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A Sprinkle Of Sugar Will Take The Bitterness Out Of Gazpacho

Gazpacho on a black background
Gazpacho on a black background - Anna_Pustynnikova/Shutterstock

Soup and hot weather are two words that you usually don't hear in the same sentence — after all, not only does soup bring in the heat temperature-wise, but it also involves cranking up the stove. In order to combat those soup cravings on sweltering days, Spain (quite ingeniously, actually), came up with the idea of gazpacho, a cold, refreshing soup made from a blend of pureed vegetables. Gazpacho is a festive, flavorful dish best served bursting with the fresh tomatoes of August — there's just something about this liquid salad's vibrant scarlet hue that tastes like summer in a bowl.

But like many tomato-based dishes — think spaghetti sauce, tomato soup, etc. — the acidity in gazpacho can sometimes give off a bitterness depending on the type of tomatoes used or the time of year. The quick fix? Simply add in a little bit of sugar to neutralize the acid. Similar to the way many add sugar to their pasta sauce, the goal here isn't to completely transform this dish into a whole new sugary sweet concoction; it's all about using just a small sprinkle to round out the flavors.

For example, our Mexican gazpacho soup recipe is loaded to the brim with fresh tomatoes, tomato juice, tabasco sauce, and apple cider vinegar — all ingredients, though fantastic, that are beaming with acidity. A small shake of sugar to taste will come in and balance out any bitterness for a neutralized, but still full-bodied, flavor.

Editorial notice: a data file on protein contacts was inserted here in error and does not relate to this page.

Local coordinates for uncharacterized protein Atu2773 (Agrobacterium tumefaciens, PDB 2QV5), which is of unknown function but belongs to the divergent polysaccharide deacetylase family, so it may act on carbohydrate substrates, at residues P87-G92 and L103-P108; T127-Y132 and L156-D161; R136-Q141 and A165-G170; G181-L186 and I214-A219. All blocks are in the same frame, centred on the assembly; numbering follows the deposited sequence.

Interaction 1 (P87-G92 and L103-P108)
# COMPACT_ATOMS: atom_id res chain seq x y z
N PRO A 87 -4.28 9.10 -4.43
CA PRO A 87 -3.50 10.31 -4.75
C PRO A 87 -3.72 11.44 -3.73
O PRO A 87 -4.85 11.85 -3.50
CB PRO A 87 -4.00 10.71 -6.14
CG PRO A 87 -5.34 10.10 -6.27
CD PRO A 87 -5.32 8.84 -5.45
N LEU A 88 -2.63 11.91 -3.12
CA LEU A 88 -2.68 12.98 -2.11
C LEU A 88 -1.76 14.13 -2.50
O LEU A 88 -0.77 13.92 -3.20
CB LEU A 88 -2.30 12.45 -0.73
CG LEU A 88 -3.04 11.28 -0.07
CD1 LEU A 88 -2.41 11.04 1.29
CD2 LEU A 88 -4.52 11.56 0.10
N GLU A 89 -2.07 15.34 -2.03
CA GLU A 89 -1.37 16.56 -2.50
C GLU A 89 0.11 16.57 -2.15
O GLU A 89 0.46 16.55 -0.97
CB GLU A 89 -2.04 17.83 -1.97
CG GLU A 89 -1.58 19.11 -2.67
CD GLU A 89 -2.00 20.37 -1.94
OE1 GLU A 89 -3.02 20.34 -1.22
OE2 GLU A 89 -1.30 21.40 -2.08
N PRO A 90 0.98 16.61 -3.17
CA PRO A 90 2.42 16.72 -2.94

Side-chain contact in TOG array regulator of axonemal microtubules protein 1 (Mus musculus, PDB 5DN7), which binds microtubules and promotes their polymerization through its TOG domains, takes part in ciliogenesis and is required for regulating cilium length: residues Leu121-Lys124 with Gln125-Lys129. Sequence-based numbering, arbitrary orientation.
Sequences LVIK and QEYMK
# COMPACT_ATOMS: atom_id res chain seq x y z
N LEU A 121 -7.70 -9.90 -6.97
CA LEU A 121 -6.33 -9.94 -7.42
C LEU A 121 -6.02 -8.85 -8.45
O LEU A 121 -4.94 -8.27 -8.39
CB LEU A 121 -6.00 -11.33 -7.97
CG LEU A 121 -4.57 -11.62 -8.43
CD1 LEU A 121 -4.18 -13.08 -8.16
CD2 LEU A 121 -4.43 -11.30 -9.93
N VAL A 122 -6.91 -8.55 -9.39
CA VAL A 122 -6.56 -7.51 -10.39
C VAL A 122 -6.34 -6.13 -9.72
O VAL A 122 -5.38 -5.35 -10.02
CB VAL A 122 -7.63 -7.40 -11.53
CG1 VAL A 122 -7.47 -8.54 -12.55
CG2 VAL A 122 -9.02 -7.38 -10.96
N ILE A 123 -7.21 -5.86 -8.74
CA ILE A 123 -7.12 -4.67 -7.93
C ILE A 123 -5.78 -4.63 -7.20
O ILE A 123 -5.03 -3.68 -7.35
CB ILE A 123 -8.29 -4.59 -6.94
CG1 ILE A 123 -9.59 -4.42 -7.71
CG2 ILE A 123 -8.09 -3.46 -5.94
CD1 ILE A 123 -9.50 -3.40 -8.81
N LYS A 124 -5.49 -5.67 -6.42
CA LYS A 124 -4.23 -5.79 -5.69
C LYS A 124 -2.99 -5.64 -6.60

Read more: 20 Popular Canned Soups, Ranked Worst To Best

Ways To Add Sugar Into Gazpacho

Watermelon gazpacho
Watermelon gazpacho - Nerea Mangado/Shutterstock

Granulated sugar isn't the only way to incorporate a pinch of sweetness into your gazpacho. The sweetness of sugar is found in everything from fruit all the way to honey and agave, so these types of add-ins are all fair game for balancing out bitterness. In fact, watermelon gazpacho has become a famous take on the traditional dish because of its ability to balance savory and sweet while still not introducing too much acid. Other low-acid fruits like honeydew melon, cantaloupe, and papaya are great, too, because they all add a unique flavor with their sweetness.

For recipes like our green gazpacho, where tomatoes are substituted for avocados and cucumbers, you can still add in a little bit of sugar or honey to balance out the sharpness of other ingredients like garlic, lemon juice, and chiles. Many green gazpacho recipes also use sherry vinegar, which can bring in bitterness from the acid, so a sweetener like honey would be perfect for gazpachos like this. All-in-all, it's most important to remember to start small and taste test when adding in the sugar; otherwise, you may end up over-sweetening a dish meant to lean on the more savory side.

Read the original article on Tasting Table.